"Now you see it. You're amazed. You can't believe it. Your eyes open wider. It's horrible, but you can't look away. There's no chance for you. No escape. You're helpless, helpless. There's just one chance, if you can scream. Throw your arms across your eyes and scream, scream for your life!" And scream Fay Wray does most famously in this monster classic, one of the greatest adventure films of all time, which even in an era of computer-generated wizardry remains a marvel of stop-motion animation. Robert Armstrong stars as famed adventurer Carl Denham, who is leading a "crazy voyage" to a mysterious, uncharted island to photograph "something monstrous ... neither beast nor man". Also aboard is waif Ann Darrow (Fay Wray) and Bruce Cabot as big lug John Driscoll, the ship's first mate. King Kong
's first half-hour is steady going, with engagingly corny dialogue ("Some big, hard-boiled egg gets a look at a pretty face and bang, he cracks up and goes sappy") and ominous portent that sets the stage for the horror to come. Once our heroes reach Skull Island, the movie comes to roaring, chest-thumping, T-rex-slamming, snake-throttling, pterodactyl-tearing, native-stomping life. King Kong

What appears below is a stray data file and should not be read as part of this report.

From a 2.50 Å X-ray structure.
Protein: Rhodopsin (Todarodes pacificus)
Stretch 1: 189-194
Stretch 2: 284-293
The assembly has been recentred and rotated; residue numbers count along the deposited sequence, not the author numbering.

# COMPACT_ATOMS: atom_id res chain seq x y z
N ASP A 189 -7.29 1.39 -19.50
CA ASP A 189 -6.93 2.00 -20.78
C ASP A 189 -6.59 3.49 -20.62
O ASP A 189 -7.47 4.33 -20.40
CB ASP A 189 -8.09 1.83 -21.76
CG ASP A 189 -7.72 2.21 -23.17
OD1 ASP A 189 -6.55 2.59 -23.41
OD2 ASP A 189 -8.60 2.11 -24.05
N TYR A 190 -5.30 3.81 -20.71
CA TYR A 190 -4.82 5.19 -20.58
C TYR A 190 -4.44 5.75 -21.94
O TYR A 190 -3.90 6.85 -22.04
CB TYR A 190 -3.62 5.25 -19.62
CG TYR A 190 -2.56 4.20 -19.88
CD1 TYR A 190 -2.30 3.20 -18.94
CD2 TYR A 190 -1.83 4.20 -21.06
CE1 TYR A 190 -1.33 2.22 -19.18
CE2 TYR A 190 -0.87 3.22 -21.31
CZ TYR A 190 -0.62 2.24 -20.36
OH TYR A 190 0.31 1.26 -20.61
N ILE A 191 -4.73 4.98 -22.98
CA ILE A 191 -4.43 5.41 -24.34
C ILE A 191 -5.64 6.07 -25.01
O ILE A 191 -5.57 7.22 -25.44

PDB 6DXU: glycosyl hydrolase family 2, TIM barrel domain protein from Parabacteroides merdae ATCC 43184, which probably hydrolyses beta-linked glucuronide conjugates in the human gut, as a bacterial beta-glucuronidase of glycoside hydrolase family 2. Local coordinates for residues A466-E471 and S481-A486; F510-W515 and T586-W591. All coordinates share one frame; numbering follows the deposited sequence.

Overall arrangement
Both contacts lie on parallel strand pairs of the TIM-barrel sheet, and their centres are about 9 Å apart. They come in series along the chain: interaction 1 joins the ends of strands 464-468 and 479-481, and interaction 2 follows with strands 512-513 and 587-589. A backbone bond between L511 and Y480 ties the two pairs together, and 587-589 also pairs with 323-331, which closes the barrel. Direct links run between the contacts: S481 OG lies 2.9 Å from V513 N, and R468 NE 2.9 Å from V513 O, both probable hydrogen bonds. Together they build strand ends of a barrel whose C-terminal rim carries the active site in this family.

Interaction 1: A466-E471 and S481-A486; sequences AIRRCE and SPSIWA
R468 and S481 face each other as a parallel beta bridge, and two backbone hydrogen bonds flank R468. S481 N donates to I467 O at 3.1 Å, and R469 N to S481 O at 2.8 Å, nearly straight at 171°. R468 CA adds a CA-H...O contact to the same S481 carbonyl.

was ranked by the American Film Institute as among the 50 best films of the century. Kong making his last stand atop the Empire State Building is one of the film's most indelible and iconic images. --Donald Liebenson, Amazon.com
On the DVD: Although a little light on extras, this is happily the Director's Cut, restoring scenes that were censored after the film's original 1933 run, including Kong peeling off Fay Wray's clothes like a banana, and our hirsute hero using unfortunate natives as dental floss. The ratio of 4:3 is correct for a film of this age; the picture and (mono) sound are perfectly acceptable without being revelatory. The 25-minute "making of" documentary from 1992 is a 60th anniversary tribute to the film, which details all of Kong's many ground-breaking contributions to cinema, from Willis O'Brien's use of stop-motion and rear projection effects to Max Steiner's music score. There are contributions from film historians, modern admirers of the film including composer Jerry Goldsmith--who admits that Steiner created a template that Hollywood composers are still following--and a few surviving participants such as sound effects man Murray Spivak. Apparently, director Merian C. Cooper's original idea was to capture live gorillas, transport them to the island of Komodo and film them fighting the giant lizards! Thanks to Willis O'Brien's pioneering effects work good sense prevailed and a cinema classic was born. --Mark Walker
The classic monster movie following a magnificent beast who falls in love with a woman. Director Carl Denham (Robert Armstrong) and actress Ann Darrow (Fay Wray) arrive on the prehistoric Skull Island to shoot a film. While there, they encounter a giant ape known as King Kong, who is worshipped as a god by the local inhabitants.The mighty Kong shows his sensitive side by falling for Ann, and, after his transportation to New York, rampages across the city in search of his new love.